“Superstorm Sandy devastated the coasts of New York and New Jersey with schools, hospitals, businesses and transportation shut down. If it had hit Massachusetts, the South Coast would be under the Atlantic along with 82 million square feet of Boston. It can and will happen here…soon,” said George Bachrach, President of the Environmental League of Massachusetts. “We must move more aggressively from fossil fuels to clean, renewable energy, and Massachusetts can lead the nation in developing offshore wind, creating a new local industry and jobs, and furthering energy independence from the volatile pricing of ExxonMobil and OPEC.”

“The offshore wind industry is a big win for our business, and many others in Massachusetts, because it provides energy diversification and new business opportunities,” said David Slutz, President and CEO of Precix Inc – a proud member of the Associated Industries of Massachusetts. “Precix spends over $2M per year on energy – energy we use to convert raw materials to finished fuel, brake, aircraft engine and landing gear and energy sealing systems.”

“There could not be a more opportune time to take advantage of the tremendous wind energy resources off our coasts,” said Sue Reid, Massachusetts Director of Conservation Law Foundation. “Offshore wind has unparalleled benefits in displacing the dirtiest, least efficient and most costly electric power plants on the system today – lowering wholesale electric prices as a result. Massachusetts leaders can and should seize this opportunity to reap the environmental, labor and economic benefits that offshore wind can deliver.”  

Thanks to the leadership of the federal government, forward-thinking leaders from states like Massachusetts, resolute wind industry pioneers, and engaged stakeholders, this transformational clean energy source is finally within reach. Catching the Wind highlights key progress made to date along the coast, finding a strong correlation between proactive state efforts and tangible steps forward in advancing offshore wind power.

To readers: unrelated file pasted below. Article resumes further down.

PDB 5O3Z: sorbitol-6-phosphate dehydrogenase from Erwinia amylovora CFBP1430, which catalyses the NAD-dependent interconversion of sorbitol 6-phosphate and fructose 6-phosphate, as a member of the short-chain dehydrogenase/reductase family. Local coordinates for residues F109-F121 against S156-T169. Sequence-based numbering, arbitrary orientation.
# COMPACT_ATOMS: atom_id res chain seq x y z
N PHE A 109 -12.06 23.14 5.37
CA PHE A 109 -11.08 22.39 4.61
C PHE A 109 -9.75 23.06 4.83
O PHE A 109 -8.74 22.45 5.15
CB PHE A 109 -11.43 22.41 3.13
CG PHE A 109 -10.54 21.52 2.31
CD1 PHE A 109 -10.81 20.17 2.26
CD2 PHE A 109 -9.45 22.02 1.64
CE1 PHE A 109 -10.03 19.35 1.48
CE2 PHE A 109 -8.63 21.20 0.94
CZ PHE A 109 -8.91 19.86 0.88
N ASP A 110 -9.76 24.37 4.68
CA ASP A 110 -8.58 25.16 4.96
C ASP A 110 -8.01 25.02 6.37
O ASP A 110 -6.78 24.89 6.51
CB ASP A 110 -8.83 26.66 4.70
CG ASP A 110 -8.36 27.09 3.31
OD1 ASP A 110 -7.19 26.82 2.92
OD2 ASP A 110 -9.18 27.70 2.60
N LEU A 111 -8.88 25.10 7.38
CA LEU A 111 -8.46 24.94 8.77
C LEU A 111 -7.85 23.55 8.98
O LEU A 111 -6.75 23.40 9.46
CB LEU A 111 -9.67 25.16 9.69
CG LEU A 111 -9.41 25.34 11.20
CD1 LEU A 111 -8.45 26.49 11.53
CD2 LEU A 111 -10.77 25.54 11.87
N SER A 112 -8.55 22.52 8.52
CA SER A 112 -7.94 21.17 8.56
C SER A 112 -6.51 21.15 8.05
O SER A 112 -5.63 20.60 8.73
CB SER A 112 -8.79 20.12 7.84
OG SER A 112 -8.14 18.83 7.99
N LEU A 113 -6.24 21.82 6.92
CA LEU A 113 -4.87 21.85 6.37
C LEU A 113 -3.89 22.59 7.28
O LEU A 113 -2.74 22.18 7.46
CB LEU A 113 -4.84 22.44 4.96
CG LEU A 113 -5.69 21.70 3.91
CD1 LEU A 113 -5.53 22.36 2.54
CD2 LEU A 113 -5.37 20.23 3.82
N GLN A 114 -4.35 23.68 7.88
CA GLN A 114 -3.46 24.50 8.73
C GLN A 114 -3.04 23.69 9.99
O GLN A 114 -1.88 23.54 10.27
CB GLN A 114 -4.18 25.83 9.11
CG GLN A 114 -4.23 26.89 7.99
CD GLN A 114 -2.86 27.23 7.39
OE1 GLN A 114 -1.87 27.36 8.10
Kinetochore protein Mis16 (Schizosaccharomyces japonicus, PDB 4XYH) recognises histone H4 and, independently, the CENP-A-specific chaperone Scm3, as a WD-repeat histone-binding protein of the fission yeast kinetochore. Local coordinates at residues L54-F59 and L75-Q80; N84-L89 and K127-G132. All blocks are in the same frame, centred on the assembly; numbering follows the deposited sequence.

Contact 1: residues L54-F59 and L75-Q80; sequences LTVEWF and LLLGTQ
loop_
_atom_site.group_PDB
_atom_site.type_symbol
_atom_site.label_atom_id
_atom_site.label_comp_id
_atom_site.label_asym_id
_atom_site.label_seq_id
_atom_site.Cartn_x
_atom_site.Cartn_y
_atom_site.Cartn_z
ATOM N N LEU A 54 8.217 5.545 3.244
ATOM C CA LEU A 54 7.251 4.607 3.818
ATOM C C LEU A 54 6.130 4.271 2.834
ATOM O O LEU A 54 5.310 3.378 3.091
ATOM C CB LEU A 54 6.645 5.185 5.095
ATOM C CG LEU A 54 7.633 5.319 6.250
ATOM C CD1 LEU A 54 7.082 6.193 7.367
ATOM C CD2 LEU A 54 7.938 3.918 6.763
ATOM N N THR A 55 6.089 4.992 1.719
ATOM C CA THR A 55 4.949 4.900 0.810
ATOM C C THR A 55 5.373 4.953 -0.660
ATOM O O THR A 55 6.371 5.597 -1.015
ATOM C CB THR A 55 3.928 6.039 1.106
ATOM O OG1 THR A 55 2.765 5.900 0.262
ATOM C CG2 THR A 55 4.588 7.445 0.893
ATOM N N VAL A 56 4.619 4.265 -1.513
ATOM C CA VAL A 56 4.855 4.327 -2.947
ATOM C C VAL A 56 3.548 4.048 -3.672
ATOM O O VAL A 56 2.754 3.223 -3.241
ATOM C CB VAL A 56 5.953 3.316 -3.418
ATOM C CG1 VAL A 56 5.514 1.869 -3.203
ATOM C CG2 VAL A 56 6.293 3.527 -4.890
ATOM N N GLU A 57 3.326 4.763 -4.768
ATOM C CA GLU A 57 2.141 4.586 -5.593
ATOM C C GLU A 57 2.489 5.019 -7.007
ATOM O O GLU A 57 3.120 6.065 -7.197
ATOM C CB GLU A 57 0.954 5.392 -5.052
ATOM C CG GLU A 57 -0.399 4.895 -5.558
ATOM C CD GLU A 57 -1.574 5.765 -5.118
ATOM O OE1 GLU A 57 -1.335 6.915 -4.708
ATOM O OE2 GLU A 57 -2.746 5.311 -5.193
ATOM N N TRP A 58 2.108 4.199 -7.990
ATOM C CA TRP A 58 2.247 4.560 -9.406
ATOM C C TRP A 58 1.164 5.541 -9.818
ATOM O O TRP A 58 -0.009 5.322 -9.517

In five recommendations, the report challenges Massachusetts’ leaders to move forward with the following key actions in order to build the long term market certainty needed to launch a long term market for offshore wind power: 

  1. 1.     Set a bold goal for offshore wind power in Massachusetts’ energy plan.
  2. 2.     Take action to ensure a competitive market for offshore wind power by passing and implementing policies to directly advance offshore wind power and reduce pollution across the electricity sector, pursuing regional market-building opportunities, and supporting key federal incentives.
  3. 3.     Advance critical contracts for offshore wind projects, including facilitating and approving necessary power purchase contracts and rate recovery proposals and pursuing regional procurement opportunities.
  4. 4.     Ensure an efficient, environmentally responsible leasing process, working closely with the federal government and key experts and stakeholders to ensure transparency and strong protections for coastal and marine wildlife as offshore wind development moves forward.
  5. 5.     Invest in key research, initiatives, and infrastructure helpful for advancing offshore wind development including baseline environmental data, stakeholder engagement initiatives, opportunities to maximize local supply chain and job creation, and upgrades to transmission or port facilities. 

“The New England Maritime Trades Council has members throughout the state and region who have the skills necessary to get to work in the off shore wind industry today,” said Gerard Dhooge, CEO of the Boston and New England Maritime Trades Council. “The Council has a labor agreement with the nations first off shore wind project, Cape Wind, that requires the negotiation of a Project Labor Agreement and we look forward to the opportunity to extend that agreement to the future projects.”  

“A warming climate is bad for business. Over reliance on one type of energy source is bad for business.  Today, New England over 60% of our energy comes from natural gas. This is a problem for business now and most certainly tomorrow,” said Tony Sapienza, CEO of Joseph Abboud Manufacturing. “The development of off shore wind as a piece of business’s energy mix in New England is critical.  We can’t wait.  Let’s get it going now.”

“The waters off New England are the Saudi Arabia of wind. Massachusetts alone has the potential to provide 8 gigawatts of wind energy,” said Jack Clarke, Director of Public Policy and Government Relations at Mass Audubon. “With Cape Wind permitted, largely financed and needless litigation over, we expect steel in the water next year kicking off the offshore renewable energy industry in America.”